To my great surprise, his great teaching paid off! Although my first go was a fateful of salty water, second time I managed to get on my knees until the beach and a few goes later I was standing for the rest of the lesson! Although we were the only people from that company having a lesson, the environment was super supportive as other surfers and people on the beach cried support and whooped when I got on my feet. The exhilaration was a huge payoff, even if we were on pretty small waves.
Bless the instructors, as learning to surf was already pretty exhausting work even with them being in the water with me, giving me tips, helping me turn around and line up and yelling cues, all the while getting battered by waves. I was thoroughly exhausted by the end of two hours and they must have been too. In fact, after paddling out to him I asked if I could just sit on my board for a minute, catch my breathe and enjoy being out in the water. I'm super glad I took this moment, as a few seconds later I heard a very familiar noise - a small exhaling blow. Dolphins! They travelled past us, obviously investigating as they were maybe 15-20ft away, close enough for me to see their eyes and the grey washes of colour on their skin. It was the surfing experience I had always imagined and it couldn't be any more perfect.
After heading back to my accommodation for a quick shower and lie down to judge just how achey my muscles might be (I fully underestimated this, the next day I had to tip my stiff out of bed!) I headed out again to investigate the famous Venice Beach Boulevard.
After walking for a while amongst the fun-filled chaos that is Venice Beach, I decided that I was doing this wrong. I jumped on one of the electric scooters you'll find around Californian cities and took to the bike path. Best decision! After heading down to Muscle Beach, I decided to turn around and head up to Santa Monica for some more chilled beach vibes. It was great being able to jump off, explore any areas of beach or town that I fancied, take some pictures and jump back on either the same or a different scooter. I ended up doing nearly 15 miles on the scooter up and down the coast before coming back to explore Santa Monica on foot.
The freedom that the scooter allowed was very welcome, and I would totally recommend them for anywhere with a good bike bath. However, for scooting around the roads in the city I'm not sure I'd recommend them unless you're already a city cyclist and on a familiar road system. They don't come with helmets and they're quite hard to control one handed so indicating is tricky, plus they can go up to a fair speed. However, they are an eco-friendly and cheap way to cover more ground.
After waking up to intensely sore muscles and tipping myself out of bed, the decision between a few potential day plans was made for me so I booked a whale watch company I had already researched down in Long Beach. I was flying out in the evening so while Long Beach was a trek from Venice Beach, it was a good way to use the short day even if it was an expensive taxi fare.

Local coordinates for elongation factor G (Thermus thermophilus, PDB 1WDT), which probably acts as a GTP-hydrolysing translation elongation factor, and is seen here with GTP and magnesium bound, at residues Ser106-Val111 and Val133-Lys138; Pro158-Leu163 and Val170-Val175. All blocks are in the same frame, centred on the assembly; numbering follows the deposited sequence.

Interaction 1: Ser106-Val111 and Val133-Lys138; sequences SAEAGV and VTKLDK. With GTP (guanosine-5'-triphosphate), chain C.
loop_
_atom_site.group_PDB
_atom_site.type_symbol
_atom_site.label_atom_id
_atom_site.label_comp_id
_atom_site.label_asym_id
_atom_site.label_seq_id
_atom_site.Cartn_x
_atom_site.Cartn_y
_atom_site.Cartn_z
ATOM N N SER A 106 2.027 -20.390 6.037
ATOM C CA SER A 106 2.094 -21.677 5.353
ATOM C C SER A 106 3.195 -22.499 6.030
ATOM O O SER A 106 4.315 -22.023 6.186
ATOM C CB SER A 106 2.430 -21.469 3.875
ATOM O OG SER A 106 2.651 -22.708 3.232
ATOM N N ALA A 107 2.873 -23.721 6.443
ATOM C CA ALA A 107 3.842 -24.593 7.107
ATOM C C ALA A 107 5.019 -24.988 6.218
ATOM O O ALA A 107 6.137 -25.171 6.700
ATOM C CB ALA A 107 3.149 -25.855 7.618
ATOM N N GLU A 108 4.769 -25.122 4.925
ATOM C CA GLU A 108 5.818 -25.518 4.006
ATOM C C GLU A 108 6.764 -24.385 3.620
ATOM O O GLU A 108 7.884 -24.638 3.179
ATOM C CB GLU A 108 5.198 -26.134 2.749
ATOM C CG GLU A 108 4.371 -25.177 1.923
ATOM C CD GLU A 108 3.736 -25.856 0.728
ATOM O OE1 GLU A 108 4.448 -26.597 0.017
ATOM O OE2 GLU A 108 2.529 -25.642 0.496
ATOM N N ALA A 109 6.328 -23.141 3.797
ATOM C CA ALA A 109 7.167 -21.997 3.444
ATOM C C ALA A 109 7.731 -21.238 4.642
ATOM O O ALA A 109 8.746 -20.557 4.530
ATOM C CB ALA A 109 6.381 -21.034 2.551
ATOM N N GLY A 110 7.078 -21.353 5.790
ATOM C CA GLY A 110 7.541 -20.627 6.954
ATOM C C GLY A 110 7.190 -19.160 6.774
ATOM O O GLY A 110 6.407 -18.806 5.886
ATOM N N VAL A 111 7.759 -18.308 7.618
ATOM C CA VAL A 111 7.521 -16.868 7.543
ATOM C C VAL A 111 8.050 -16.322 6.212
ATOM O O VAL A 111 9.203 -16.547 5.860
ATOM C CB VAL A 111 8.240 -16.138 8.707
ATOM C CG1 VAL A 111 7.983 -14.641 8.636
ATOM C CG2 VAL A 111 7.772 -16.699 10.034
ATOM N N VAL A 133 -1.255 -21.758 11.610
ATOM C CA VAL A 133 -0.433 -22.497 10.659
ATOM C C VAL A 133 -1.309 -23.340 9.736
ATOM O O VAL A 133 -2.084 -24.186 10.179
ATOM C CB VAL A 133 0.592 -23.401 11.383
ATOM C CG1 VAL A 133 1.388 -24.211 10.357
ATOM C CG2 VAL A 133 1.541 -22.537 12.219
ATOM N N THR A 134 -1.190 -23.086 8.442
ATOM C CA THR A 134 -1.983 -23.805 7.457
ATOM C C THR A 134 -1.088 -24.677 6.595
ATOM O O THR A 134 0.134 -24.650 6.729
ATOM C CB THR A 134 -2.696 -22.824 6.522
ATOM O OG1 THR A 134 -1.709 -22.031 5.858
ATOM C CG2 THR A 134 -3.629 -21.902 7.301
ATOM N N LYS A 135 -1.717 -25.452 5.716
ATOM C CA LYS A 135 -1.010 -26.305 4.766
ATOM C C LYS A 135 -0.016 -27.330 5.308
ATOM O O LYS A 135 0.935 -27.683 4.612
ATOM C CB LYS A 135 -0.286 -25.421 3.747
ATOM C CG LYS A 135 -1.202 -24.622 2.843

The whale watch was great, I happened to meet another solo Brit in the queue (by asking them for sun cream - typical British behaviour) and we ended up keeping each other company for the duration which was really nice after spending the week largely by myself. Travelling alone does make it a lot easier to meet people you may not have met otherwise. We saw heaps of dolphins, diving pelicans and a fin whale - the second biggest creature on earth - which was fantastic, even if the famously curious greys didn't make an appearance.
I got dropped in Venice on my way back to explore the many independent, quirky shops and get something to eat before jumping on another scooter to get back to my hotel and pick up my bags. My time was up, but I'd used it all wisely.
The flight back was the bumpiest ride of my life, with what was probably a few seconds (but felt like much longer) of free-fall with the lights flickering, bags dropping out of the overhead and people screaming. I'm a really comfortable flyer, but this was a real shock even for me. Gladly, once again I had a friendly person next to me and we managed to laugh about the situation and keep each other's spirits high even if we were tense for the duration of the flight, since this had been in the first hour. There had been bad storms across central and eastern US, so I guess we maybe hit an air pocket or something like this, but it certainly was the worst flight I've ever been on.
That being said, I think LA was the most rewarding trip I've been on in many years, and has renewed my love of travelling alone. If you are the sort of person who has the confidence to it and the drive to make it happen, I would thoroughly recommend it. I can't wait to get back to California again in the new year.
Where to stay:
I had actually planned to stay in Santa Monica, but I'm glad I stayed nearer Venice as there's more going on. I'd really recommend The Rose Hotel where I stayed, which had a luxury beach vibe while being affordable and steps away from the Boulevard. It also had a really great sustainable ethos, with no single use items.
Where to eat:
Food was mostly out of convenience, but I did take the time to make sure to visit Tocaya, the same brand I raved about in San Diego, which has a few locations around California. Any excuse for Mexican food!
This is LA. They will have options for any kind of diet!
Would I go back?
100%, but more than finding an opportunity to go back to LA, I can't wait to find another opportunity to surf again!